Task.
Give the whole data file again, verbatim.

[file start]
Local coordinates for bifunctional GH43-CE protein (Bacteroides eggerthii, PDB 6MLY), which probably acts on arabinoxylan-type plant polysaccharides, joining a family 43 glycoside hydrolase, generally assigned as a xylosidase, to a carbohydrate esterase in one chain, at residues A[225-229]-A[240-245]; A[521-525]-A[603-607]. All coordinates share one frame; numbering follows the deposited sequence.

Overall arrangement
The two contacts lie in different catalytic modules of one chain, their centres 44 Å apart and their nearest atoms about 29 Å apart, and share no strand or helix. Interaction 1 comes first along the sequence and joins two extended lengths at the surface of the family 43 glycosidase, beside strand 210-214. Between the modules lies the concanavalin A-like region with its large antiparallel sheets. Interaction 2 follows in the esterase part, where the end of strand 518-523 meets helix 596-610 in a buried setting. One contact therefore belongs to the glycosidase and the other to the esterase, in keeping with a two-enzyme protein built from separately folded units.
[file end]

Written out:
Local coordinates for bifunctional GH43-CE protein (Bacteroides eggerthii, PDB 6MLY), which probably acts on arabinoxylan-type plant polysaccharides, joining a family 43 glycoside hydrolase, generally assigned as a xylosidase, to a carbohydrate esterase in one chain, at residues A[225-229]-A[240-245]; A[521-525]-A[603-607]. All coordinates share one frame; numbering follows the deposited sequence.

Overall arrangement
The two contacts lie in different catalytic modules of one chain, their centres 44 Å apart and their nearest atoms about 29 Å apart, and share no strand or helix. Interaction 1 comes first along the sequence and joins two extended lengths at the surface of the family 43 glycosidase, beside strand 210-214. Between the modules lies the concanavalin A-like region with its large antiparallel sheets. Interaction 2 follows in the esterase part, where the end of strand 518-523 meets helix 596-610 in a buried setting. One contact therefore belongs to the glycosidase and the other to the esterase, in keeping with a two-enzyme protein built from separately folded units.